Osteoporosis is a common bone-health issue, especially in the elderly population. Women are more affected by osteoporosis, but it is also an issue in men. According to the International Osteoporosis Foundation, 1 out of 3 women worldwide will experience an osteoporotic fracture at some point in their life, as will 1 out of 5 men. In the year 2000, there were approximately 9 million osteoporotic fractures worldwide, with the most common sites being at the hip, forearm, and spine. These fractures become important health issues in that they often lead to chronic disabilities in the case of hip and spine fractures, as well as can lead to early death in many cases.
So how does one get osteoporosis? Like most other health conditions, there are genetic components and lifestyle components. As far as lifestyle goes, physical inactivity and a sedentary lifestyle are probably the leading factors for weakened bone health. Smoking and increased alcohol intake can lead to decreased bone density, particularly in heavy smokers and drinkers. Diets high in processed foods and fructose can also have a negative impact on bone health. Prolonged use of corticosteroids, a class of medication designed for anti-inflammation or salt-retention, is the most common cause of secondary osteoporosis, which means that there is a definite known cause of the disease.
Because there are significant lifestyle factors leading to osteoporosis, we have the opportunity to make lifestyle changes to prevent or reverse it. The best way to maintain strong bones is via regular weight-bearing exercise. Exercise is beneficial throughout life, but research shows that it is particularly valuable to improve bone mass via exercise in childhood and adolescence when the bones are still growing and forming. Weight-bearing exercise has a great influence on bone mass, as well as maintaining lean muscle mass. With proper muscle strength, many falls that lead to osteoporotic fractures can potentially be avoided.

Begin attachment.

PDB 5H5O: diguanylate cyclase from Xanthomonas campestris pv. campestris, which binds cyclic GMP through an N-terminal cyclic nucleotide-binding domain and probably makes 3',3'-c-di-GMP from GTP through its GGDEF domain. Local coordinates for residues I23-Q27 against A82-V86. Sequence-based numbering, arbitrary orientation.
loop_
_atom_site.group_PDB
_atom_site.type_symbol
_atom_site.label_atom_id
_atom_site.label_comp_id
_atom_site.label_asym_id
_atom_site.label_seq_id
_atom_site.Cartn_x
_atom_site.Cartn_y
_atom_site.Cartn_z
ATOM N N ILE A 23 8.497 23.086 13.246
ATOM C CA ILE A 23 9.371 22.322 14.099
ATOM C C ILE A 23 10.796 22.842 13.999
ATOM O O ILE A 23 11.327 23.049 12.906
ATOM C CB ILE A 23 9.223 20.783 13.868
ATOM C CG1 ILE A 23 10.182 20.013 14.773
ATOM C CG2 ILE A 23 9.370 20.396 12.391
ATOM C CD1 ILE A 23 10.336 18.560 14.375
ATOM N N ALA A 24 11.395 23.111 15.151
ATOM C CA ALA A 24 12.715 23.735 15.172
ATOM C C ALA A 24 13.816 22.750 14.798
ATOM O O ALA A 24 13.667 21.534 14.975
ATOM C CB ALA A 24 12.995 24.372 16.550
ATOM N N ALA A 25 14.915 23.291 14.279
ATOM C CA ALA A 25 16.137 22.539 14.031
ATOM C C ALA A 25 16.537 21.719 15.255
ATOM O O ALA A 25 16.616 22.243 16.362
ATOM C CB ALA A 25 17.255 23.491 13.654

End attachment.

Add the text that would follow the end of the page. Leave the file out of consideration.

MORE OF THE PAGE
While exercise is great for anyone who is able to, some people are physically incapable of significant weight-bearing exercise. This is especially true for the elderly population, who are at the highest risk for osteoporosis. A great way to maintain bone health for these individuals is by getting plenty of non-exercise movements, which can be as simple as choosing to stand rather than sit. Walking or marching in place are other fine examples of non-exercise movements.
Getting proper nutrition is also vital for maintaining healthy bones. Some of the most important vitamins and minerals to get enough of are vitamins D and K2, calcium, and magnesium. Fresh fruits and vegetables are the best sources of high quality, absorbable nutrients for bone health. Sunlight is important for vitamin D production, and supplementation with a quality brand of vitamin D can ensure that you are getting enough. It is also important to keep protein levels high enough to maintain lean muscle mass, with some of the best sources of protein being eggs, fish, and poultry. Moderate amounts of alcohol intake is not thought to be particularly harmful to bones, but chronic alcohol abuse has been correlated with poor bone health by having a direct toxic effect on bone-forming cells.
Osteoporosis is one of those conditions that can either be avoided altogether or something that doesn’t have to be a burden for those individuals who have it. Once again, lifestyle elements are major factors in how osteoporosis will affect each individual. Ask how we can help.
Yours in Health, Dr. Alex